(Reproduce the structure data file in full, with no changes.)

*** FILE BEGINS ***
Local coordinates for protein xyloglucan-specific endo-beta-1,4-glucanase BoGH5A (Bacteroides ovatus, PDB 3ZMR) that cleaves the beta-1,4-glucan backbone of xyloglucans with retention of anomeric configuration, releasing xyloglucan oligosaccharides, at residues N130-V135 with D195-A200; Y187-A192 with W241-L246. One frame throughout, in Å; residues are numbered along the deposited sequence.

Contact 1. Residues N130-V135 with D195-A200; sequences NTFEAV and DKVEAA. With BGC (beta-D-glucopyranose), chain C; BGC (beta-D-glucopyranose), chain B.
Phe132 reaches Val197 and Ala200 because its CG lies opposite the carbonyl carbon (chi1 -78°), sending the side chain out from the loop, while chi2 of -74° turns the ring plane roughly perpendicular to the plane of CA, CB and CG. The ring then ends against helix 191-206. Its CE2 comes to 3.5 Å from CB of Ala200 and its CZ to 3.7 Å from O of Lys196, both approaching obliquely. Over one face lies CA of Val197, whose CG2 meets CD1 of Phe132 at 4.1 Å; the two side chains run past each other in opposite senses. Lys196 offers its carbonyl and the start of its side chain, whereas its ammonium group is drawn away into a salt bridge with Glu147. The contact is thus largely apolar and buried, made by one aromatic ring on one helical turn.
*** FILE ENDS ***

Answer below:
Local coordinates for protein xyloglucan-specific endo-beta-1,4-glucanase BoGH5A (Bacteroides ovatus, PDB 3ZMR) that cleaves the beta-1,4-glucan backbone of xyloglucans with retention of anomeric configuration, releasing xyloglucan oligosaccharides, at residues N130-V135 with D195-A200; Y187-A192 with W241-L246. One frame throughout, in Å; residues are numbered along the deposited sequence.

Contact 1. Residues N130-V135 with D195-A200; sequences NTFEAV and DKVEAA. With BGC (beta-D-glucopyranose), chain C; BGC (beta-D-glucopyranose), chain B.
Phe132 reaches Val197 and Ala200 because its CG lies opposite the carbonyl carbon (chi1 -78°), sending the side chain out from the loop, while chi2 of -74° turns the ring plane roughly perpendicular to the plane of CA, CB and CG. The ring then ends against helix 191-206. Its CE2 comes to 3.5 Å from CB of Ala200 and its CZ to 3.7 Å from O of Lys196, both approaching obliquely. Over one face lies CA of Val197, whose CG2 meets CD1 of Phe132 at 4.1 Å; the two side chains run past each other in opposite senses. Lys196 offers its carbonyl and the start of its side chain, whereas its ammonium group is drawn away into a salt bridge with Glu147. The contact is thus largely apolar and buried, made by one aromatic ring on one helical turn.